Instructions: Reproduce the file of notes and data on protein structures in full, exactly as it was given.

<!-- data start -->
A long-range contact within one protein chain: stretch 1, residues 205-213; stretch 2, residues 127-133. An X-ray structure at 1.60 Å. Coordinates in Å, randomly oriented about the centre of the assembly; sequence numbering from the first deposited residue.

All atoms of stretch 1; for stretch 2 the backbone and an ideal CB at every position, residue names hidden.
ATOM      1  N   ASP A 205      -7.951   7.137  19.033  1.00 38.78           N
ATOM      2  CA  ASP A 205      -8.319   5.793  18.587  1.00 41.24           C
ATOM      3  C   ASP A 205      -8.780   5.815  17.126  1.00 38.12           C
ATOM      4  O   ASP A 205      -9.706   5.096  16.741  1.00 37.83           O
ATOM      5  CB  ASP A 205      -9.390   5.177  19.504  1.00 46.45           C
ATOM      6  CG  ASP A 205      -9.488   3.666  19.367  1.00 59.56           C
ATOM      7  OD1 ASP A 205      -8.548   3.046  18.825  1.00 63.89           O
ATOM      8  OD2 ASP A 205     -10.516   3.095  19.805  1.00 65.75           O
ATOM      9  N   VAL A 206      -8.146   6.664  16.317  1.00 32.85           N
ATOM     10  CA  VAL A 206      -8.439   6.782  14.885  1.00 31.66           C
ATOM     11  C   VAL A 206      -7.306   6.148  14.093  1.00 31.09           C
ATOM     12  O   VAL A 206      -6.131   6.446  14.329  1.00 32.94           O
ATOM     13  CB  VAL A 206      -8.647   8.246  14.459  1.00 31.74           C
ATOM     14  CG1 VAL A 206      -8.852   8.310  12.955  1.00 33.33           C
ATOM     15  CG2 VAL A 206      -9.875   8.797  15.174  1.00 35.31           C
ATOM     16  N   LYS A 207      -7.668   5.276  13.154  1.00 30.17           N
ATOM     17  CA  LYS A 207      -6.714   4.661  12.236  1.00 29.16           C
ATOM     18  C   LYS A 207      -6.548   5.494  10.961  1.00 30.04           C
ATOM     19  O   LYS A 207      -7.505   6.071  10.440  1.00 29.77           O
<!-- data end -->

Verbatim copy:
A long-range contact within one protein chain: stretch 1, residues 205-213; stretch 2, residues 127-133. An X-ray structure at 1.60 Å. Coordinates in Å, randomly oriented about the centre of the assembly; sequence numbering from the first deposited residue.

All atoms of stretch 1; for stretch 2 the backbone and an ideal CB at every position, residue names hidden.
ATOM      1  N   ASP A 205      -7.951   7.137  19.033  1.00 38.78           N
ATOM      2  CA  ASP A 205      -8.319   5.793  18.587  1.00 41.24           C
ATOM      3  C   ASP A 205      -8.780   5.815  17.126  1.00 38.12           C
ATOM      4  O   ASP A 205      -9.706   5.096  16.741  1.00 37.83           O
ATOM      5  CB  ASP A 205      -9.390   5.177  19.504  1.00 46.45           C
ATOM      6  CG  ASP A 205      -9.488   3.666  19.367  1.00 59.56           C
ATOM      7  OD1 ASP A 205      -8.548   3.046  18.825  1.00 63.89           O
ATOM      8  OD2 ASP A 205     -10.516   3.095  19.805  1.00 65.75           O
ATOM      9  N   VAL A 206      -8.146   6.664  16.317  1.00 32.85           N
ATOM     10  CA  VAL A 206      -8.439   6.782  14.885  1.00 31.66           C
ATOM     11  C   VAL A 206      -7.306   6.148  14.093  1.00 31.09           C
ATOM     12  O   VAL A 206      -6.131   6.446  14.329  1.00 32.94           O
ATOM     13  CB  VAL A 206      -8.647   8.246  14.459  1.00 31.74           C
ATOM     14  CG1 VAL A 206      -8.852   8.310  12.955  1.00 33.33           C
ATOM     15  CG2 VAL A 206      -9.875   8.797  15.174  1.00 35.31           C
ATOM     16  N   LYS A 207      -7.668   5.276  13.154  1.00 30.17           N
ATOM     17  CA  LYS A 207      -6.714   4.661  12.236  1.00 29.16           C
ATOM     18  C   LYS A 207      -6.548   5.494  10.961  1.00 30.04           C
ATOM     19  O   LYS A 207      -7.505   6.071  10.440  1.00 29.77           O